With gas prices high, Kwik Trip has seen an uptick on loyalty card usage as customers look for strategies to save on gas. “We’ve also seen an increase in gift card usage because those organizations can make some money off of selling our cards and people flock to that,” Frandsen said.
Kwik Trip offers emailed coupons that customers can sign up for and print, something the chain promotes on its Facebook page. In addition to being active on Facebook, Kwik Trip reaches customers through Twitter and with YouTube where it features its 10% off Scrip gift card program and commercials to highlight various in-store sales promotions.
Kwik Trip also cultivates loyalty through its Dollar Deal on Wednesdays, where it promotes a food product like its Blue Mountain pizza every Wednesday for $1. “It helps draw people into the stores,” Frandsen said. “We promote that on our Facebook page and we tend to get a lot of response based off of that. People will let us know in the comments how much they enjoyed it or if they can possibly improve it or how many they have eaten that day.”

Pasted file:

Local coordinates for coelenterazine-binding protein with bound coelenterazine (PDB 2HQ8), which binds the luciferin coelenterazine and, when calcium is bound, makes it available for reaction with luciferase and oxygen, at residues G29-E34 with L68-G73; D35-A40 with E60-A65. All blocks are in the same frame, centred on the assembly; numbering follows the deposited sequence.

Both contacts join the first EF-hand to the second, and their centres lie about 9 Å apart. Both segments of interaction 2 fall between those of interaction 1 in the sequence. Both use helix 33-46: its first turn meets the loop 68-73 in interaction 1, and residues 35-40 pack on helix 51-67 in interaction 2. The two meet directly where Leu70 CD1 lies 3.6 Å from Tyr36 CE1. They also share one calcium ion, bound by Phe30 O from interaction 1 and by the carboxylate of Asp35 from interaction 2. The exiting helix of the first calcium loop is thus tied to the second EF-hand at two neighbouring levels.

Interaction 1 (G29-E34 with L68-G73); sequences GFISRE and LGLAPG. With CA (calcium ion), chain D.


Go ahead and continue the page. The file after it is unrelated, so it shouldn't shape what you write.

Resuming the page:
“Loyalty is important to any business,” Frandsen added. “Not only do we want to keep the customers we have who are loyal to our stores, but we also want to track those new guests.”
Joining forces with noncompetitive partners, especially around fuel discounts, is an ongoing trend in loyalty seen in the c-store industry. Examples include partnerships such as Kroger and Shell, and NOCO and AAA (see our Back Room story http://www.csdecisions.com/2011/06/11/fuel-rewards-luring-customers/).
Alliances with other companies allow for endless creativity in partnerships. Giant Eagle is a prime example. Through its fuelperks! program, Giant Eagle allows customers to earn rewards from grocery purchases at Giant Eagle and redeem them for cents off gas at its GetGo gas stations.
At presstime, ConocoPhillips reached a deal with KickBack rewards to offer its Phillips 66, Conoco and 76-branded retailers a turnkey and cost-effective loyalty solution. Consumers can earn and redeem points instantly for fuel and merchandise purchases at participating sites as well as other participating coalition sites.
The program’s flexibility allows participating retailers to identify their most loyal customers and engage them through customized offerings.
“This program is particularly appealing because it was developed to improve site profitability. It was created by a petroleum retailer for a petroleum retailer. The simplicity and flexibility of the program makes it attractive to both single site operators and multi-site chains,” said Mike Krampf, ConocoPhillips’ brand value manager.
ConocoPhillips will introduce the Kickback Points Coalition Loyalty Program starting with sites on the West Coast in the third quarter of 2011.